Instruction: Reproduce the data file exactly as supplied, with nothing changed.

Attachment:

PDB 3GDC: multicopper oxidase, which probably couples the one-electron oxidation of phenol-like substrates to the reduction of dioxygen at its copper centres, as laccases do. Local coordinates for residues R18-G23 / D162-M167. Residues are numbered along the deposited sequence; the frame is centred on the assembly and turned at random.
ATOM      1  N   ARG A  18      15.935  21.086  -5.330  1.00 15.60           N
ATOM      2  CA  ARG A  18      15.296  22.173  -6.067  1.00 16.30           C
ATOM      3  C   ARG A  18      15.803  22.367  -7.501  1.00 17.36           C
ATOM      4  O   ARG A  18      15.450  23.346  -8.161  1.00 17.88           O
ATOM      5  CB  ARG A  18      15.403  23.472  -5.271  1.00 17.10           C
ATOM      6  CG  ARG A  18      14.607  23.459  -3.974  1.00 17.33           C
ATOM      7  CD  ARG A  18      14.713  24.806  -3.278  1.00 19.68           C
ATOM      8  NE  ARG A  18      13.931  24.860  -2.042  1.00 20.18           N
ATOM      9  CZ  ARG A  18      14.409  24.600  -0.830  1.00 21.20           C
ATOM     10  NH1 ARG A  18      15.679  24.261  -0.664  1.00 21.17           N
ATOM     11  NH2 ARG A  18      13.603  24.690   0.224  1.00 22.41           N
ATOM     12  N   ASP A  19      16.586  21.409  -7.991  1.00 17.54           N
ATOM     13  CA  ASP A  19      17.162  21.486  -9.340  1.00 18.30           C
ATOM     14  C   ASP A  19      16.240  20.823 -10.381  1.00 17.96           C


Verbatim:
PDB 3GDC: multicopper oxidase, which probably couples the one-electron oxidation of phenol-like substrates to the reduction of dioxygen at its copper centres, as laccases do. Local coordinates for residues R18-G23 / D162-M167. Residues are numbered along the deposited sequence; the frame is centred on the assembly and turned at random.
ATOM      1  N   ARG A  18      15.935  21.086  -5.330  1.00 15.60           N
ATOM      2  CA  ARG A  18      15.296  22.173  -6.067  1.00 16.30           C
ATOM      3  C   ARG A  18      15.803  22.367  -7.501  1.00 17.36           C
ATOM      4  O   ARG A  18      15.450  23.346  -8.161  1.00 17.88           O
ATOM      5  CB  ARG A  18      15.403  23.472  -5.271  1.00 17.10           C
ATOM      6  CG  ARG A  18      14.607  23.459  -3.974  1.00 17.33           C
ATOM      7  CD  ARG A  18      14.713  24.806  -3.278  1.00 19.68           C
ATOM      8  NE  ARG A  18      13.931  24.860  -2.042  1.00 20.18           N
ATOM      9  CZ  ARG A  18      14.409  24.600  -0.830  1.00 21.20           C
ATOM     10  NH1 ARG A  18      15.679  24.261  -0.664  1.00 21.17           N
ATOM     11  NH2 ARG A  18      13.603  24.690   0.224  1.00 22.41           N
ATOM     12  N   ASP A  19      16.586  21.409  -7.991  1.00 17.54           N
ATOM     13  CA  ASP A  19      17.162  21.486  -9.340  1.00 18.30           C
ATOM     14  C   ASP A  19      16.240  20.823 -10.381  1.00 17.96           C